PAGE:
However, people with a seriously injured or ill family member are at higher risk of developing heart disease.
The data reveals no association between poverty and the onset of serious illness, though financial stress is associated with a higher risk of developing cancer. Unemployment is also associated with the onset of heart disease, and having a job is associated with a lower risk of developing depression/anxiety.
At the other end of the scale, having a high income also means you are less likely to develop depression/anxiety, but it does make you more likely to develop high blood pressure.
Another interesting finding was that working long hours (that is, more than 50 hours a week) wasn’t associated with any greater or lesser onset risk of serious illness.
When it comes to family and household types, couples with dependent children are less likely to suffer the onset of depression/anxiety or high blood pressure, while someone who is separated is more likely to develop depression/anxiety.
And there are also some associations that reflect where you are from and where you live.
People from non-English speaking cultures are less likely to experience the onset of depression/anxiety or cancer, but they are more likely to develop high blood pressure and type 2 diabetes.
People in rural areas are less likely to develop depression/anxiety.
Highlighting the disadvantages faced by people with disabilities, disability is strongly associated with the onset of arthritis, depression/anxiety, heart disease and high blood pressure.
Indigenous Australians are more likely to develop heart disease or type 2 diabetes.
Surprisingly, the data reveals little significant association between poor diet and serious illness, other than highlighting that a failure to regularly eat fruit is associated with the onset of arthritis/osteoporosis.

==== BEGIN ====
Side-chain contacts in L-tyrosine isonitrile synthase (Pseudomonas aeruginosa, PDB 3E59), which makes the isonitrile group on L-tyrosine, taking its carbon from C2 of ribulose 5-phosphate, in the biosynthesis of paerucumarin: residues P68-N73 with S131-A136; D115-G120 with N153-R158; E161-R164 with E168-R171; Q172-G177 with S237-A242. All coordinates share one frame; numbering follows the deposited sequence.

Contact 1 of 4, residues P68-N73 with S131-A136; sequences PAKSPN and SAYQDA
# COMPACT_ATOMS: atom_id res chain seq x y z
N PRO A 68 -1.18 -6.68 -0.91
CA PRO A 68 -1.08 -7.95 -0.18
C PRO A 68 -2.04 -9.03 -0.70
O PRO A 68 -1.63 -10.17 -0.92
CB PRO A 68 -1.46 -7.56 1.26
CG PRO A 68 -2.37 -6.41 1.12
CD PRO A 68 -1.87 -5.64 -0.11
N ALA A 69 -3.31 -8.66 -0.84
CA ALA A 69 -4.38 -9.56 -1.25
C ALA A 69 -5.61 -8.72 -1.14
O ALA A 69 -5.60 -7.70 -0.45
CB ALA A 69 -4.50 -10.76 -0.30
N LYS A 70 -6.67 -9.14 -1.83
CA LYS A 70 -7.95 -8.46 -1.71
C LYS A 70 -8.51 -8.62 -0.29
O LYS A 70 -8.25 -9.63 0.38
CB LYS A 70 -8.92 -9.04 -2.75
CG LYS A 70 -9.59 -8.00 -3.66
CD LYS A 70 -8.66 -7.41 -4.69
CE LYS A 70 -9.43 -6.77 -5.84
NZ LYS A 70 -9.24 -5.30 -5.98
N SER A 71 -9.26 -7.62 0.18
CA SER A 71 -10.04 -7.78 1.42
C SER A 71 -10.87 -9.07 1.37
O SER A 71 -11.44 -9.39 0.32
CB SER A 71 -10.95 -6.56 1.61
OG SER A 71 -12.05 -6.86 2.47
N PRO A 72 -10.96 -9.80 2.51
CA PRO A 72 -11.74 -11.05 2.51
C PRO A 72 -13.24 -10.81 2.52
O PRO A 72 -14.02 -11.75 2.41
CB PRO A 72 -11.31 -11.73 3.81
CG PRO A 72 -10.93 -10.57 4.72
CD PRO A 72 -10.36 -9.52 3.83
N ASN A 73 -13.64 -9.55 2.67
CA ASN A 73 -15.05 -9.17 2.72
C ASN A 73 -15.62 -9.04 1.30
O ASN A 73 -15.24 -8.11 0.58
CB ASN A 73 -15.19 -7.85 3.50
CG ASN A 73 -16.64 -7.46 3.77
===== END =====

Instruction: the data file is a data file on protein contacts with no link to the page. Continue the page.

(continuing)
However, being obese, and to a lesser extent being overweight, is associated with the onset of type 2 diabetes, heart disease and high blood pressure, while obesity is additionally associated with the onset of arthritis/osteoporosis.
Regular alcohol intake wasn’t associated with the onset of any serious illness and actually reduced the likelihood of type 2 diabetes, but drinking a lot of alcohol (42 or more standard drinks a week) is associated with the onset of depression/anxiety.
Regular exercise (at least three times a week) is associated with a lower risk of developing depression/anxiety.
Most controversially perhaps, the data found no significant association between smoking and the onset of cancer.
However, University of Melbourne’s lead economist on HILDA, Professor Roger Wilkins, says a more thorough analysis that includes a life-time history of smoking would likely tell a different story.
“There is a delayed onset to something like lung cancer, so young smokers won’t necessarily be reporting cancer, and while this data takes in a four year period, it isn’t going to catch people who gave up smoking some time ago,” says Professor Wilkins.